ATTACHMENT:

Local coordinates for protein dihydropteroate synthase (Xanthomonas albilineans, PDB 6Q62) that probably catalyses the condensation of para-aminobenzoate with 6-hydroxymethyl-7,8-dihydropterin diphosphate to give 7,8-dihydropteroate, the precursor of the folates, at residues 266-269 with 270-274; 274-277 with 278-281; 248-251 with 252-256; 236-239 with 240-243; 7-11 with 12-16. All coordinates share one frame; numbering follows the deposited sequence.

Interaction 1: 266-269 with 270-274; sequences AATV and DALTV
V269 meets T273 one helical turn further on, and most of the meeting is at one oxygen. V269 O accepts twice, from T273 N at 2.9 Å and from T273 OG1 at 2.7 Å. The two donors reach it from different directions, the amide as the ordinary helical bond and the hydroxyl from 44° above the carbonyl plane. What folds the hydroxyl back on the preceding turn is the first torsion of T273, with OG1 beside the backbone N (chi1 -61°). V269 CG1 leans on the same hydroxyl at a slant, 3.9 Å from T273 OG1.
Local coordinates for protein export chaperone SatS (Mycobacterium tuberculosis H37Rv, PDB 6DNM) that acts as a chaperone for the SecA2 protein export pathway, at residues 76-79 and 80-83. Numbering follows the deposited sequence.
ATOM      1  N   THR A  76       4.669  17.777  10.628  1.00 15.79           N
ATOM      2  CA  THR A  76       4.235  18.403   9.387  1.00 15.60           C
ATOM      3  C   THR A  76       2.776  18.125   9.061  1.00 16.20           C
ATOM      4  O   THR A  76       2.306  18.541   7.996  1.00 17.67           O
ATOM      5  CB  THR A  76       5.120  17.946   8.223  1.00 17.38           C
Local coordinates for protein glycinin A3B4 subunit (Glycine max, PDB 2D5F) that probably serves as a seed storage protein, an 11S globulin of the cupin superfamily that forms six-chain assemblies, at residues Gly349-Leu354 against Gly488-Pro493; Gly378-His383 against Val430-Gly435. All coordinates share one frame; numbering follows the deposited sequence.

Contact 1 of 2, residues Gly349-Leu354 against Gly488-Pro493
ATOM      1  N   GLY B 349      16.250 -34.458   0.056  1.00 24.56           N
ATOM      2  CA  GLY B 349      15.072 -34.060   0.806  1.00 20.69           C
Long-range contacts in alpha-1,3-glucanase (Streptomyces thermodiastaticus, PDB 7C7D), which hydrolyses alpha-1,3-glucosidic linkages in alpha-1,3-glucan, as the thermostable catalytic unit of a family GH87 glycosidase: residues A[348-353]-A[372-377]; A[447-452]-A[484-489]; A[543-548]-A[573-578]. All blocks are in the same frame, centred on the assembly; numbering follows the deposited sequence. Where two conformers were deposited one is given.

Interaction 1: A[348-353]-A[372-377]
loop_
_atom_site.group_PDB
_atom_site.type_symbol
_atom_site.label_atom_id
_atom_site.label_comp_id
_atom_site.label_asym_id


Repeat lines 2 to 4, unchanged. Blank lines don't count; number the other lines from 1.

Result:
Interaction 1: 266-269 with 270-274; sequences AATV and DALTV
V269 meets T273 one helical turn further on, and most of the meeting is at one oxygen. V269 O accepts twice, from T273 N at 2.9 Å and from T273 OG1 at 2.7 Å. The two donors reach it from different directions, the amide as the ordinary helical bond and the hydroxyl from 44° above the carbonyl plane. What folds the hydroxyl back on the preceding turn is the first torsion of T273, with OG1 beside the backbone N (chi1 -61°). V269 CG1 leans on the same hydroxyl at a slant, 3.9 Å from T273 OG1.
Local coordinates for protein export chaperone SatS (Mycobacterium tuberculosis H37Rv, PDB 6DNM) that acts as a chaperone for the SecA2 protein export pathway, at residues 76-79 and 80-83. Numbering follows the deposited sequence.